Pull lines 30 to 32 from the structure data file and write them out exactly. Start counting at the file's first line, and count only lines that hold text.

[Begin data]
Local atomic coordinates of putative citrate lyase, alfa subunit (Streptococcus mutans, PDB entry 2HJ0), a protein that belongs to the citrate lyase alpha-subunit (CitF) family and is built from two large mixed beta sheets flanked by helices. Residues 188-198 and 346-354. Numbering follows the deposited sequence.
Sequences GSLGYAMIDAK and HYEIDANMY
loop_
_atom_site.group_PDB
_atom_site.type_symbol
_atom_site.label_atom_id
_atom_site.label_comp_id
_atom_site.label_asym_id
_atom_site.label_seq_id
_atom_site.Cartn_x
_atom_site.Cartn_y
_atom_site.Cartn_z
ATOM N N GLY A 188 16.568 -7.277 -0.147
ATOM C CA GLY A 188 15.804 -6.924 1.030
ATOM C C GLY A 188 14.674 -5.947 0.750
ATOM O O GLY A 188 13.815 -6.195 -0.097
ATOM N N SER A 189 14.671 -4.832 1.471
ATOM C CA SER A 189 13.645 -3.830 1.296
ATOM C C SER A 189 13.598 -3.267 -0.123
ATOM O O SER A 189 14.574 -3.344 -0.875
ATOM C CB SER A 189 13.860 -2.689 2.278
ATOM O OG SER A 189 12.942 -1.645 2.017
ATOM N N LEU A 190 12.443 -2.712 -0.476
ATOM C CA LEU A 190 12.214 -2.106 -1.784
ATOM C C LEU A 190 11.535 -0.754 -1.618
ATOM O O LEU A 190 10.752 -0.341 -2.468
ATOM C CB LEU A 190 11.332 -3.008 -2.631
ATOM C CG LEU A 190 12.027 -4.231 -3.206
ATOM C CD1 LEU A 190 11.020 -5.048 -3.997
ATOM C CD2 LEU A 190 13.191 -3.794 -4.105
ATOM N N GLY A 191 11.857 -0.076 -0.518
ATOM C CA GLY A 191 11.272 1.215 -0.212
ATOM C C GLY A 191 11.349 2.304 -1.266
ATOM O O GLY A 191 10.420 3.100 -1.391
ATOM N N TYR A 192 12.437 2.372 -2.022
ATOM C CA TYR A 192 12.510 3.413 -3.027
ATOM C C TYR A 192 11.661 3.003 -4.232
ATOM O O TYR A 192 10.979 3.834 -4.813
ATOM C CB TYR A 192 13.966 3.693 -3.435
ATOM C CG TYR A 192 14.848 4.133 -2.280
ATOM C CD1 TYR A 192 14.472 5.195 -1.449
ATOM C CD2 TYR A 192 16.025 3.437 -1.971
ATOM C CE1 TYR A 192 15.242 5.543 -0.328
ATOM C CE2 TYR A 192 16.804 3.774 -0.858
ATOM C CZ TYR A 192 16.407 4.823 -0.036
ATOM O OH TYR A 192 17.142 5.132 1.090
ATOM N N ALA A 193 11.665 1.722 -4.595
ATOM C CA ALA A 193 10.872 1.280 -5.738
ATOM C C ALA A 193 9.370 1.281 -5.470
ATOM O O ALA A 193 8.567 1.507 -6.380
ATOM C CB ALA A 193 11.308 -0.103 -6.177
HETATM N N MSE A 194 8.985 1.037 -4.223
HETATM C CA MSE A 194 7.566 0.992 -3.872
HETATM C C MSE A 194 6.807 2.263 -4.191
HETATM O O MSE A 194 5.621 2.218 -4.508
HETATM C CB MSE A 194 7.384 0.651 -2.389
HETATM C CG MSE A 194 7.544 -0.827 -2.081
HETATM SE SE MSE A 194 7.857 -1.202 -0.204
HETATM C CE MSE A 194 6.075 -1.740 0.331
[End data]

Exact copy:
ATOM C CD2 LEU A 190 13.191 -3.794 -4.105
ATOM N N GLY A 191 11.857 -0.076 -0.518
ATOM C CA GLY A 191 11.272 1.215 -0.212